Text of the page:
A gene horizontally transferred from bacteria protects arthropods from host plant cyanide poisoning

  1. Nicky Wybouw
  2. Wannes Dermauw
  3. Luc Tirry
  4. Christian Stevens
  5. Miodrag Grbić
  6. René Feyereisen
  7. Thomas Van Leeuwen  Is a corresponding author
  1. Ghent University, Belgium
  2. University of Western Ontario, Canada
  3. Centre National de la Recherche Scientifique and Université de Nice Sophia Antipolis, France
  4. University of Amsterdam, Netherlands

Abstract

Cyanogenic glucosides are among the most widespread defense chemicals of plants. Upon plant tissue disruption, these glucosides are hydrolyzed to a reactive hydroxynitrile that releases toxic hydrogen cyanide (HCN). Yet many mite and lepidopteran species can thrive on plants defended by cyanogenic glucosides. The nature of the enzyme known to detoxify HCN to β-cyanoalanine in arthropods has remained enigmatic. Here we identify this enzyme by transcriptome analysis and functional expression. Phylogenetic analysis showed that the gene is a member of the cysteine synthase family horizontally transferred from bacteria to phytophagous mites and Lepidoptera. The recombinant mite enzyme had both β-cyanoalanine synthase and cysteine synthase activity but enzyme kinetics showed that cyanide detoxification activity was strongly favored. Our results therefore suggest that an ancient horizontal transfer of a gene originally involved in sulfur amino acid biosynthesis in bacteria was co-opted by herbivorous arthropods to detoxify plant produced cyanide.

Article and author information

Author details

  1. Nicky Wybouw

    Ghent University, Ghent, Belgium
    Competing interests
    The authors declare that no competing interests exist.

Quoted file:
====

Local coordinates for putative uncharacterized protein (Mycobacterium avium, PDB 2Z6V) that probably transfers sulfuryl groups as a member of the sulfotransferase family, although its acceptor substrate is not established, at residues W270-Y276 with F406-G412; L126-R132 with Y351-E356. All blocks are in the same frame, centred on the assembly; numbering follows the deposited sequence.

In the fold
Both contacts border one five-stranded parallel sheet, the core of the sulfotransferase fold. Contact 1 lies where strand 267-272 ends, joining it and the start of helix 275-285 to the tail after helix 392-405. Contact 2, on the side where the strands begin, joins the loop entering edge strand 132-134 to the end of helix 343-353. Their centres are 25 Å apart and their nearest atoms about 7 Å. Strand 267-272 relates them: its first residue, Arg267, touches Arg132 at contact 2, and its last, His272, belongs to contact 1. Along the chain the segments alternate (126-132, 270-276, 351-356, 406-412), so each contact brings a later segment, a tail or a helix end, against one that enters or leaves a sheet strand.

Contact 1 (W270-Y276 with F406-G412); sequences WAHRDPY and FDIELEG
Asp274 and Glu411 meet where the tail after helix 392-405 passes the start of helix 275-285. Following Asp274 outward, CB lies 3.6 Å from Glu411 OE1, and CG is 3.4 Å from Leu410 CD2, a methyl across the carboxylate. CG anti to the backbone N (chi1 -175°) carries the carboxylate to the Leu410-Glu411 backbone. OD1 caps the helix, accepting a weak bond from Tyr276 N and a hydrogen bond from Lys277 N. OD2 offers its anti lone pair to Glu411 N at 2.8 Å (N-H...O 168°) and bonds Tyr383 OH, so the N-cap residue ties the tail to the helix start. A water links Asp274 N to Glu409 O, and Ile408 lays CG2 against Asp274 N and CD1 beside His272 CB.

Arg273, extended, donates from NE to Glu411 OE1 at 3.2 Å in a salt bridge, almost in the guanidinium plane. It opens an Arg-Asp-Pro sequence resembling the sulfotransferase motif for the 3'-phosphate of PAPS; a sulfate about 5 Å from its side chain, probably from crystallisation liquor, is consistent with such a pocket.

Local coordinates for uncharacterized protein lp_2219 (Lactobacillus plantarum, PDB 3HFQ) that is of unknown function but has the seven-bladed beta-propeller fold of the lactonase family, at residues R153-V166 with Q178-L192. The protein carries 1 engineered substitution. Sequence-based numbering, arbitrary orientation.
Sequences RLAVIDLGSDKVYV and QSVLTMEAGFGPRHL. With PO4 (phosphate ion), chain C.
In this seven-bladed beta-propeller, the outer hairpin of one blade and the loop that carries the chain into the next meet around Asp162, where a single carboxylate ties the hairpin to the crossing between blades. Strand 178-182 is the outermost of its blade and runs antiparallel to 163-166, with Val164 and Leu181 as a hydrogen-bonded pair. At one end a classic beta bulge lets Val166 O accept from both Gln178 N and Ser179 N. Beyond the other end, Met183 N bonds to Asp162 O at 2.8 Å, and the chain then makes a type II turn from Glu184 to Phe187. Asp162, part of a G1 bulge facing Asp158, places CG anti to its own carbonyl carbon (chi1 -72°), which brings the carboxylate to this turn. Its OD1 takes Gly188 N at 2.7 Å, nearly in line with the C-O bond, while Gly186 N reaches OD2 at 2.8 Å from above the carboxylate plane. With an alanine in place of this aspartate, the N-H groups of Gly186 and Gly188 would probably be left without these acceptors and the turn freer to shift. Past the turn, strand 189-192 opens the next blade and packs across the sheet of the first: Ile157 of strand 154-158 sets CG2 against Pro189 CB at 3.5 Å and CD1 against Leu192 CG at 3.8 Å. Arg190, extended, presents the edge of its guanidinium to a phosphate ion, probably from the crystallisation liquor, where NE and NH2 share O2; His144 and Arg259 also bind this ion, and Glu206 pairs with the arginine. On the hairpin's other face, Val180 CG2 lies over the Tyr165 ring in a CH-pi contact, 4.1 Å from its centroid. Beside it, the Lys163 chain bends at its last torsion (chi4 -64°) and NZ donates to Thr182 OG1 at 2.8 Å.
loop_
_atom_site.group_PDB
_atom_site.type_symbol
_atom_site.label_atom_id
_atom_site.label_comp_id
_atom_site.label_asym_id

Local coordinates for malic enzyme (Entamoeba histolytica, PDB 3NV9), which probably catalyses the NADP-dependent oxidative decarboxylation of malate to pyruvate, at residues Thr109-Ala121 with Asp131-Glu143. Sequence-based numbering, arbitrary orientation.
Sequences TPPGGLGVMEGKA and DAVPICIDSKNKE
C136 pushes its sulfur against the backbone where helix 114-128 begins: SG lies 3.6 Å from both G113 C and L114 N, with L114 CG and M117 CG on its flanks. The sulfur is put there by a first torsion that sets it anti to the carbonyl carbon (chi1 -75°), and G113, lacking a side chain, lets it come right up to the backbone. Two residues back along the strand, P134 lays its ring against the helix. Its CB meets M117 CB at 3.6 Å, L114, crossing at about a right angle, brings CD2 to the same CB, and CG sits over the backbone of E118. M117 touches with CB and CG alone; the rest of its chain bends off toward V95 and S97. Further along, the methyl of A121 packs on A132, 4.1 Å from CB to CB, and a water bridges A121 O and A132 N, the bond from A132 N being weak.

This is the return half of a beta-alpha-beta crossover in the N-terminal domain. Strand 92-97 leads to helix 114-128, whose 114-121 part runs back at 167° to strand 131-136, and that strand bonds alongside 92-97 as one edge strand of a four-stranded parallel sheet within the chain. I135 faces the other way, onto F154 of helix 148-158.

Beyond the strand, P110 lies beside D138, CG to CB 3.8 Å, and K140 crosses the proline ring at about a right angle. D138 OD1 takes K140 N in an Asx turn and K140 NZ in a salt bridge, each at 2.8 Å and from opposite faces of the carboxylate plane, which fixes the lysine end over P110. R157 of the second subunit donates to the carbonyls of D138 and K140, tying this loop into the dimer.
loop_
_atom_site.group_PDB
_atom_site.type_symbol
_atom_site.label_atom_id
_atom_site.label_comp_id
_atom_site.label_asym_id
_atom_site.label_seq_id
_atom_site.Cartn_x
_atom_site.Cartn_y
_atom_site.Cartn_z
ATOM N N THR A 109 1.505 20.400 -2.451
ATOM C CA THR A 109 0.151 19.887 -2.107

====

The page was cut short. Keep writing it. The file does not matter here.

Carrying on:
2. Wannes Dermauw

    Ghent University, Ghent, Belgium
    Competing interests
    The authors declare that no competing interests exist.
  3. Luc Tirry

    Ghent University, Ghent, Belgium
    Competing interests
    The authors declare that no competing interests exist.
  4. Christian Stevens

    Ghent University, Ghent, Belgium
    Competing interests
    The authors declare that no competing interests exist.
  5. Miodrag Grbić

    University of Western Ontario, London, Canada
    Competing interests
    The authors declare that no competing interests exist.
  6. René Feyereisen

    Centre National de la Recherche Scientifique and Université de Nice Sophia Antipolis, Nice, France
    Competing interests
    The authors declare that no competing interests exist.
  7. Thomas Van Leeuwen

    University of Amsterdam, Amsterdam, Netherlands
    For correspondence
    thomas.vanleeuwen@ugent.be
    Competing interests
    The authors declare that no competing interests exist.

Reviewing Editor

  1. Joerg Bohlmann, University of British Columbia, Canada

Publication history

  1. Received: January 22, 2014
  2. Accepted: April 1, 2014
  3. Accepted Manuscript published: April 24, 2014 (version 1)
  4. Version of Record published: May 6, 2014 (version 2)

Copyright

© 2014, Wybouw et al.

This article is distributed under the terms of the Creative Commons Attribution License, which permits unrestricted use and redistribution provided that the original author and source are credited.

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  1. Nicky Wybouw
  2. Wannes Dermauw
  3. Luc Tirry
  4. Christian Stevens
  5. Miodrag Grbić
  6. René Feyereisen
  7. Thomas Van Leeuwen
(2014)
A gene horizontally transferred from bacteria protects arthropods from host plant cyanide poisoning
eLife 3:e02365.
https://doi.org/10.7554/eLife.02365

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